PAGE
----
I am the Lord; there’s no other. I form light and create darkness, make prosperity and create doom. I am the Lord, who does all these things. Isaiah 45: 6b-7 (CEB)
Yesterday, Jon Steingard, lead singer for the Christian Contemporary Music band, Hawk Nelson, shared with the world that he no longer believes in God. This follows the “coming out” of one of the young writers for Hillsong music, who made the same “confession” last year. Years ago now, a member of Five Iron Frenzy left the band for the same reason. After the Hillsong bombshell, John Cooper, lead singer of SKILLET made a careful, thoughtful response, which I will not repeat here. In all three cases the loss of faith came down to failing to answer the question: If God is all-powerful, and all-loving, then why is there so much evil in the world? The conclusion is that since there is evil, there must not be God. I addressed this question at some length in my last blog post, so I will not repeat it here. But I have a couple of observations regarding the recent disclosure.
I am not Jon’s judge. But I firmly believe he has One. As a Christian, I believe that he (along with everyone else) will stand before a Holy Judge (“He will come again to judge the living and the dead”) and will give an account for his public testimony and then his public recanting of his faith in Jesus Christ. So, if I were sitting with Jon over a pint or a latte, as I have with students over the years, I would have some questions to explore with him on his new-found lack. Here are a few of the questions I would try to walk through with him.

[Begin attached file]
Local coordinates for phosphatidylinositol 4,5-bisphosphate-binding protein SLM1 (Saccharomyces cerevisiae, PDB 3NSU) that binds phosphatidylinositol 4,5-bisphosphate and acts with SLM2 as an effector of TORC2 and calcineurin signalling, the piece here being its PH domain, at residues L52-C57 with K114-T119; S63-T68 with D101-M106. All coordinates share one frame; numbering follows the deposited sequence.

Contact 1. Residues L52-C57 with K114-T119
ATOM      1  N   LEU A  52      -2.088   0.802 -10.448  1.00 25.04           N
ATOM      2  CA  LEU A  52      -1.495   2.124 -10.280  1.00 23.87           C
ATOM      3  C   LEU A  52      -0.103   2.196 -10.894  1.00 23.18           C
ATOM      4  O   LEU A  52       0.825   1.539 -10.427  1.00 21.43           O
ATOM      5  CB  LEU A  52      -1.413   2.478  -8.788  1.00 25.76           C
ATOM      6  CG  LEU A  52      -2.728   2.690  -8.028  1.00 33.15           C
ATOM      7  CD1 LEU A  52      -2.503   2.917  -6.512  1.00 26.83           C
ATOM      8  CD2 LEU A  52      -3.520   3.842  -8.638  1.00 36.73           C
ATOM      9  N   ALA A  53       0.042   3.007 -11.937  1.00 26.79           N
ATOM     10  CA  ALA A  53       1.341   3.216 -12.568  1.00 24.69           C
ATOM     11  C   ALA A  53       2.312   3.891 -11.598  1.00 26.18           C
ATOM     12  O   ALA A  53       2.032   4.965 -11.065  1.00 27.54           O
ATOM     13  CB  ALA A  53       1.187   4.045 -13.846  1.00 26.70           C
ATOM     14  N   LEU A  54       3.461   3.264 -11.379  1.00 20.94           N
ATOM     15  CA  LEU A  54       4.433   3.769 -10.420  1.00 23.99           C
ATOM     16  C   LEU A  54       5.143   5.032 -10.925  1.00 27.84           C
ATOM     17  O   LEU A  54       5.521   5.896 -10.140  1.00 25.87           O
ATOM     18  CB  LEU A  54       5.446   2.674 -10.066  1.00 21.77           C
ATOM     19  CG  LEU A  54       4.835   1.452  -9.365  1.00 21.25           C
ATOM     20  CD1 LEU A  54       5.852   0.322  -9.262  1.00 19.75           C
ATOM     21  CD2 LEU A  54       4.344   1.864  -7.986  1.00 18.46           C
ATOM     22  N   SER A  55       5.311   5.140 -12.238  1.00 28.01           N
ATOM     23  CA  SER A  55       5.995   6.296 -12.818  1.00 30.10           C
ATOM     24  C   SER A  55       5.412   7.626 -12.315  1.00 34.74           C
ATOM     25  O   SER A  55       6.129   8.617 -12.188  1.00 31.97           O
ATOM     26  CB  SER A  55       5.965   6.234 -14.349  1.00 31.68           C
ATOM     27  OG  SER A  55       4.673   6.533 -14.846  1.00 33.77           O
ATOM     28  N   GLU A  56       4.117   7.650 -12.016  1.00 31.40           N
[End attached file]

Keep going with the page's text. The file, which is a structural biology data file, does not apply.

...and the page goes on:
Have you carefully reviewed the evidence for the Resurrection of Jesus? Have you come across counter evidence that has led you to now believe that Jesus did not rise from the dead as a historical fact?
See…here’s the thing. I am convinced that asking about evil to determine the truth of God’s existence (and sovereignty) approaches the issue the wrong way around. Here’s what I mean. There is a large amount of evidence that Jesus rose from the dead. I have listed this information in my presentation on The Resurrection, but I refer the reader to “Evidence that Demands a Verdict”, and “The Case for Christ”, both of which were an important part of my research. Evil in the world has nothing to say about the historicity of Christ’s resurrection…but… The Resurrection of Jesus has much to say about the existence of God. Do you see? The issue is much more fruitfully presented: Since there is very good evidence that Jesus rose from the dead, and that therefore, clearly, God exists and is both loving and powerful, what are we to make of evil in the world?
Are you aware of the discovery by an atheist microbiologist that the DNA molecule cannot form by random chance? Have you thought through the implications that the foundational building block of life is engineered, designed, created?
There is actually quite a bit of scientific evidence in multiple fields that point to “intelligent design” – a creator.